Historical Recollection, Collective Conscience
debate (in English and Dutch) on Thursday 25 November 2021
People are excluded for who they are or for their group affiliation. The refusal to address this injustice helped to prepare for the second World War. It also looms in our society today, as may be gathered from the increased polarization and the cry for recognition of other narratives of collective memory (colonialism, communism, fascism, Nazism, …)
Unaddressed traumatic recollection and prioritizing certain experiences of collective memory over others, reinforce existing social tensions.
- What questions does this raise concerning lessons to be learnt from history?
- What implications to draw for memory education?
- How can the recognition of a plural recollection culture contribute to a more inclusive society?
How to evolve from an unfinished past to a shared future? From ‘never again’ as foundation of the European construction to a critical reflection on the one-sidedness of our Western memory politics … How to convey this to the next generation?
Memory and the Future of Europe
Presentation (in English) by Peter Verovšek, Lecturer in Politics and International Relations at the University of Sheffield
Collective memories of crucial ruptures, including Europe’s age of total war and the fall of communism, have played a key role in the development of the European Union and the European project more generally. However, since the accession of the first new postcommunist member states in 2004, it has become increasingly difficult for Europe to find a unifying narrative of memory that can ground a commitment to a common set of values. In fact, whereas the West is experiencing a profound loss of memory that makes justifying the European project more difficult, Central Europe is suffering from a surfeit of memory that has led to conflicts over basic rights and commitments both internally and externally.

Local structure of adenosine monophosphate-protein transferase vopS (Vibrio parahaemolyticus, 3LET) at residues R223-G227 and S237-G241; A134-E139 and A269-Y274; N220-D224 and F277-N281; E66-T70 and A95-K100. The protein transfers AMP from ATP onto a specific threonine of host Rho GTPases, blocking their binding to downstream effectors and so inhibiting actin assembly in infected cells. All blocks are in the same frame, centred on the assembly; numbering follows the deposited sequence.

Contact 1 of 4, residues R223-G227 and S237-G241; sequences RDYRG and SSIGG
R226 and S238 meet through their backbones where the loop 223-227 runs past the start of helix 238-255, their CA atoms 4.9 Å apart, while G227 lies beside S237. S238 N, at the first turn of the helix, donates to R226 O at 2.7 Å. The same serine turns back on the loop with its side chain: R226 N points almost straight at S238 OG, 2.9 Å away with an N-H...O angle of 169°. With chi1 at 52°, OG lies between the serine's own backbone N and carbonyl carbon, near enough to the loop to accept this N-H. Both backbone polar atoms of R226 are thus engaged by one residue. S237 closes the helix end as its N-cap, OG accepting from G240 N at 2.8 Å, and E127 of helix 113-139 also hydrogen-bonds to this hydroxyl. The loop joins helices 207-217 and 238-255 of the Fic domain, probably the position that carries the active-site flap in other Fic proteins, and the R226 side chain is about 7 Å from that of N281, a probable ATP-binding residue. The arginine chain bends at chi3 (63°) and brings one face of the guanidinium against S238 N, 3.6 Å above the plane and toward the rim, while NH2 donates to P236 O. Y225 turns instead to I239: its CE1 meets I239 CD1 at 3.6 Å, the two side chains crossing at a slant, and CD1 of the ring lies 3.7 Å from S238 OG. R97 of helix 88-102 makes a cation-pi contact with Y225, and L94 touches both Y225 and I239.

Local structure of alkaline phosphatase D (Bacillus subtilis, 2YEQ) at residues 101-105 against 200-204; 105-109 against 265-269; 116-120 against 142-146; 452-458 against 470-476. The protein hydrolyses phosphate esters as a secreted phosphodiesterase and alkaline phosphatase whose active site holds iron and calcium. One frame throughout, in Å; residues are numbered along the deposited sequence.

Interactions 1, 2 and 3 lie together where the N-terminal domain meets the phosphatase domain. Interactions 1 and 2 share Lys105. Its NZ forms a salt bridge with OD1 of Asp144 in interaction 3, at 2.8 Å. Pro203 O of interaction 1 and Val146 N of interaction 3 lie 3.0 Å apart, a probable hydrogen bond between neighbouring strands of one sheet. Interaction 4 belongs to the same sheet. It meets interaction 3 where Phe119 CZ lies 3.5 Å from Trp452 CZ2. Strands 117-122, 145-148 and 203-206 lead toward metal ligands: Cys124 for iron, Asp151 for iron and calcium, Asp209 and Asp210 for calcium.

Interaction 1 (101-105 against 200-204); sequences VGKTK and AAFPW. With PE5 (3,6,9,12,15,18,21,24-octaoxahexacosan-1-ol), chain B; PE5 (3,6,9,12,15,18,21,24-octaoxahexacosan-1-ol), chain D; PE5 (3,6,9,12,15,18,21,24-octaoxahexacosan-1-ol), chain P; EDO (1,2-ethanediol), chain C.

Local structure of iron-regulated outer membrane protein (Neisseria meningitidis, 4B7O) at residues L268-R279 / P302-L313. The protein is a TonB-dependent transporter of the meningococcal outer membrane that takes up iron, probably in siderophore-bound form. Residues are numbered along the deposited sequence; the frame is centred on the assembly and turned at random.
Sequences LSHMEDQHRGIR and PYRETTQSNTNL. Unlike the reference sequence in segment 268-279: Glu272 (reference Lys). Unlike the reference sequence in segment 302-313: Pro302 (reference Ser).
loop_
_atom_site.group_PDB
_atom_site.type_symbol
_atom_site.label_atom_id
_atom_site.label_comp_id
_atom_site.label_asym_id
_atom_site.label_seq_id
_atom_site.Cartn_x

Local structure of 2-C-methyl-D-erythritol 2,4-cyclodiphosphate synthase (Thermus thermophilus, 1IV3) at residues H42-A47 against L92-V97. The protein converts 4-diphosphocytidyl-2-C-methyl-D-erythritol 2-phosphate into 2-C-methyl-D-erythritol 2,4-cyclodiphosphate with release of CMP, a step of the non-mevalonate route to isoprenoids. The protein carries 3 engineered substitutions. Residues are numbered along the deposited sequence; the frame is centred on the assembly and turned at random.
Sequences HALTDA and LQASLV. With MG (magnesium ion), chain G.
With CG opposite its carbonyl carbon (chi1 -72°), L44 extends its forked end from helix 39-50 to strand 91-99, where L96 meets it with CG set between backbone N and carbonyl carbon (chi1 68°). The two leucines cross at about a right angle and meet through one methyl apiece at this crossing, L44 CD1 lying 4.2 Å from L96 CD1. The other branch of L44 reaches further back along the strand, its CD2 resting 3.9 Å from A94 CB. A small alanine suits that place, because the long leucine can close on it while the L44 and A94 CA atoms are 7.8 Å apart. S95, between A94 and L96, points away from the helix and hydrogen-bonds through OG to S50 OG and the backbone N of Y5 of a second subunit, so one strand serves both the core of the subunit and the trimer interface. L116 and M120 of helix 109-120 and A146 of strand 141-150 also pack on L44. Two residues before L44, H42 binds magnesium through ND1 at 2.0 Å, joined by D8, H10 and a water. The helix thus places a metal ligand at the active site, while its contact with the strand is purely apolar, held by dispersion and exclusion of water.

Peter J. Verovšek is Lecturer (tenured Assistant Professor) in Politics and International Relations at the University of Sheffield. His research focuses on how socially mediated collective memories serve as resources for political innovation in the aftermath of broad historical ruptures. His recent book, ‘Memory and the Future of Europe: Rupture and Integration in the Wake of Total War’ (Manchester University Press, 2020) examines the role that the collective memories of the two World Wars have played in the development of the European Union.
Debate with speakers followed by exchange with the audience, moderated by Emmanuel Van Lierde, editor-in-chief TERTIO